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The fine art of sitting pretty


QUEEN OF FABRICS: Nuala Goodman gets comfortable on one of her own designs which feature in her exhibition, 'Gardens', which is currently on show in Dublin. Photo: David Conachy

QUEEN OF FABRICS: Nuala Goodman gets comfortable on one of her own designs which feature in her exhibition, 'Gardens', which is currently on show in Dublin. Photo: David Conachy

QUEEN OF FABRICS: Nuala Goodman gets comfortable on one of her own designs which feature in her exhibition, 'Gardens', which is currently on show in Dublin. Photo: David Conachy

NUALA GOODMAN is one of the country's most distinguished artists and designers, who you have quite possibly never heard of. Her exhibition, Gardens, currently at Minima in Dublin, first opened at the Venice Architecture Biennale two years ago, attracting visitors like Miuccia Prada, and then travelled to Milan, Nuala's home city for more than 20 years now.

The exhibition consists of furniture pieces by the rather legendary Italian design company, Moroso ("it will not be a coincidence if you find yourself sitting on a Moroso armchair ... when you are a guest at Tina Turner's or Marina Abramovic's house" proclaims their website grandly), upholstered in Nuala's glorious hand-finished fabrics.

Using a technique called flocking, Nuala creates tactile, three-dimensional fabrics, with strong images inspired by gardens, and splashes of iridescent colour. She mixes the flock -- finely shredded velvet basically -- almost like paint, and applies it painstakingly. The results are delightful -- armchairs, sofas, rugs, footstools, with sleek, clean lines, upholstered in gorgeous, extravagant fabrics.

In her adopted Italy, Nuala is clearly recognised for her tremendous abilities: "I went to Italy first as an NCAD graduate in 1984 for three months, to work in architect Ettore Sottsass's studio," she recalls. "And for the first time ever, people were saying, 'Oh my God, that's amazing'. In Dublin, people would never say that. Or they didn't then."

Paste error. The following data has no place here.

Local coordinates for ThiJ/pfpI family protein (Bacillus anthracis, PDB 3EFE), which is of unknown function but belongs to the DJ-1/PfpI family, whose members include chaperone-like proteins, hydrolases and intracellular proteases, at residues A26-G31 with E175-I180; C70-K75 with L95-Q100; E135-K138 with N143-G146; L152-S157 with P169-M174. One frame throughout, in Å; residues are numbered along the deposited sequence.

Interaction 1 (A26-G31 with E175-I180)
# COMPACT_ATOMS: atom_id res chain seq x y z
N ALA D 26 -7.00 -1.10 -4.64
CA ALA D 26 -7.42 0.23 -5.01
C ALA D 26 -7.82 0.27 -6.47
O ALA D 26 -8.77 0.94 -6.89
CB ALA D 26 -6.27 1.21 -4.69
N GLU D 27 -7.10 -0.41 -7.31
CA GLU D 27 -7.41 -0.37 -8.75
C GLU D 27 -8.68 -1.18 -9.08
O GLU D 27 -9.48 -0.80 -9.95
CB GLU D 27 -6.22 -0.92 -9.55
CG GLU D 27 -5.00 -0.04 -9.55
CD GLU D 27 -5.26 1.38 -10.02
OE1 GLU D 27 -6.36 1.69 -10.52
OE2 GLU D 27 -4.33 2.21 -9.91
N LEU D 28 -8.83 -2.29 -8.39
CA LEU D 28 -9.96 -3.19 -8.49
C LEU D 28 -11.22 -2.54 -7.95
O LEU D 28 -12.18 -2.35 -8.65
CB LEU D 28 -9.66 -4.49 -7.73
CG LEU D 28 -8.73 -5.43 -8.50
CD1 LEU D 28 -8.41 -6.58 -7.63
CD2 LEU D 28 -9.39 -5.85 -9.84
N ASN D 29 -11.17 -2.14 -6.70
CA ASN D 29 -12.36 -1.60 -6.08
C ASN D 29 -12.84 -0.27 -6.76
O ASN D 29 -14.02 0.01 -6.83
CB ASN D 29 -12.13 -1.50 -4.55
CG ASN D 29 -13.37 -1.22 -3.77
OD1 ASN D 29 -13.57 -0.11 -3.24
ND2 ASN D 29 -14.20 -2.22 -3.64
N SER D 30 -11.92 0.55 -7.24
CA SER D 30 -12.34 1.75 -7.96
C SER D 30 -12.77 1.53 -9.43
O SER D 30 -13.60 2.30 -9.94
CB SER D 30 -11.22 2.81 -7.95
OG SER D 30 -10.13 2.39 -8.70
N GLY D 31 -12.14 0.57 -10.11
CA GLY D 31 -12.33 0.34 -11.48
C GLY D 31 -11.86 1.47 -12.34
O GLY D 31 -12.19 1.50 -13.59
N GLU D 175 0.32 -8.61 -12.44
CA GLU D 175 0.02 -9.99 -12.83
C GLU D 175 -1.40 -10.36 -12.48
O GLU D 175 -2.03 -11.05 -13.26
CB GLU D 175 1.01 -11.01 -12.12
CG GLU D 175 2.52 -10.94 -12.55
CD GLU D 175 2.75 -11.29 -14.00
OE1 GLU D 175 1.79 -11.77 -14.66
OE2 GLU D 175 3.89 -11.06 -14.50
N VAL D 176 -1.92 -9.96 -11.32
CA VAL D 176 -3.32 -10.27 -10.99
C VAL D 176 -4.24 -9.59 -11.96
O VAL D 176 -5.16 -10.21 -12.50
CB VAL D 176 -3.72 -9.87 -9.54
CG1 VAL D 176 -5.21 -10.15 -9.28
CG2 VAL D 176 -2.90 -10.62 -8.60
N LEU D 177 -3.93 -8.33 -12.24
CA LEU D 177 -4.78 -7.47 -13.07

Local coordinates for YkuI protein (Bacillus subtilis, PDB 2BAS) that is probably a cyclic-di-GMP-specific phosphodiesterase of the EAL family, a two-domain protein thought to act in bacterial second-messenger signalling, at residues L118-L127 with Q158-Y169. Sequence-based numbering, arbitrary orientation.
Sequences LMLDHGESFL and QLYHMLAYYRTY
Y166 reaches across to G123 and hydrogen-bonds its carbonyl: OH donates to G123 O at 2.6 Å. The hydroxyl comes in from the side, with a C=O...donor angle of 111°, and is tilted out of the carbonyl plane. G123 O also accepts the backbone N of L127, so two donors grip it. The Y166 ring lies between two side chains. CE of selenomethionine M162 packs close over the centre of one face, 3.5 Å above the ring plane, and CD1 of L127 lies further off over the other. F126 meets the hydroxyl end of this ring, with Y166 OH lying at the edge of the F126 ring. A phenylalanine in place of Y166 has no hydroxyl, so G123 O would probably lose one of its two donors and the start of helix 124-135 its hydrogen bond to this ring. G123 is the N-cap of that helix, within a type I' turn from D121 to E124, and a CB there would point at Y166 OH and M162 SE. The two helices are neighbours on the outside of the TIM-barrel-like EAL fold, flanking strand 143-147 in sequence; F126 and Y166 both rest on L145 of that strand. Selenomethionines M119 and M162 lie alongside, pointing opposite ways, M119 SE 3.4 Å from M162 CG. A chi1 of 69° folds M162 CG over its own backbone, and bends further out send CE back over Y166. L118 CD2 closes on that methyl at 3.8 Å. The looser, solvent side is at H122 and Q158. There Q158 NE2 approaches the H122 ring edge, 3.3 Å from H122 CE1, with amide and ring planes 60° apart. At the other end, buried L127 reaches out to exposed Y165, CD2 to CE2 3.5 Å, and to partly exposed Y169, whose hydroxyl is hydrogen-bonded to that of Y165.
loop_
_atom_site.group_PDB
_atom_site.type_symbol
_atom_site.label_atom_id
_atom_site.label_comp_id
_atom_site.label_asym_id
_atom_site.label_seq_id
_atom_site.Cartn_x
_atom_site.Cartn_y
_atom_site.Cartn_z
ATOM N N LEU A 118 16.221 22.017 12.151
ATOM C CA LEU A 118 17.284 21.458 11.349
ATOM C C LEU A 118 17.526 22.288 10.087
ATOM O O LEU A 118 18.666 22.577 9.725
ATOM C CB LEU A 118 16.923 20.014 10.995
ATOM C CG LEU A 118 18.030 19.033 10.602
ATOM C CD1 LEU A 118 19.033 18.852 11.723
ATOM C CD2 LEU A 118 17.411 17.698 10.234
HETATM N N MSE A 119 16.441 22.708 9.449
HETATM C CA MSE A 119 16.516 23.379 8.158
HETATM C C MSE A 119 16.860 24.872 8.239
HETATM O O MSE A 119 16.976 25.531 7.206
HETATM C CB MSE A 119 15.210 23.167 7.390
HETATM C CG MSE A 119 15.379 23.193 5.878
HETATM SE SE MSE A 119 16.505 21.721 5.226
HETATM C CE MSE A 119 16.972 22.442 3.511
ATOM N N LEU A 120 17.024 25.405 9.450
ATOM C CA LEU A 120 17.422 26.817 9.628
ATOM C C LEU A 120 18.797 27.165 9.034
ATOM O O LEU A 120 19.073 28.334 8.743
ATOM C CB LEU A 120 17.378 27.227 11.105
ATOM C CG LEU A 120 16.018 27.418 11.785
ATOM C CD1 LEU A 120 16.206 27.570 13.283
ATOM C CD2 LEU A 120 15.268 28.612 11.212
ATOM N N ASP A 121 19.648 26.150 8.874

She works across various disciplines easily -- hand-painting clothes, designing fabrics, painting portraits (including of Paul Smith): "It's always been my path, my Karma, to work through a combination of painting, sculpture, textiles and clothing," is how she puts it -- without anyone feeling the need to put her in a defined box. This is one of the reasons she's still over there.

"In Italy, if you're creative, you can cross the divide into different areas very easily," she says. "It has happened a bit here -- John Rocha designing for Waterford Crystal for example -- but it still doesn't happen as much." The other reasons are perhaps even simpler. Economics, lifestyle, and family.

"I did painting in NCAD, and worked a lot in the fashion department, too. When I graduated, I was always going to go somewhere, because in that generation, everyone was leaving. London would have been the obvious one, but I had gone to Winchester for a few months in my last year in college.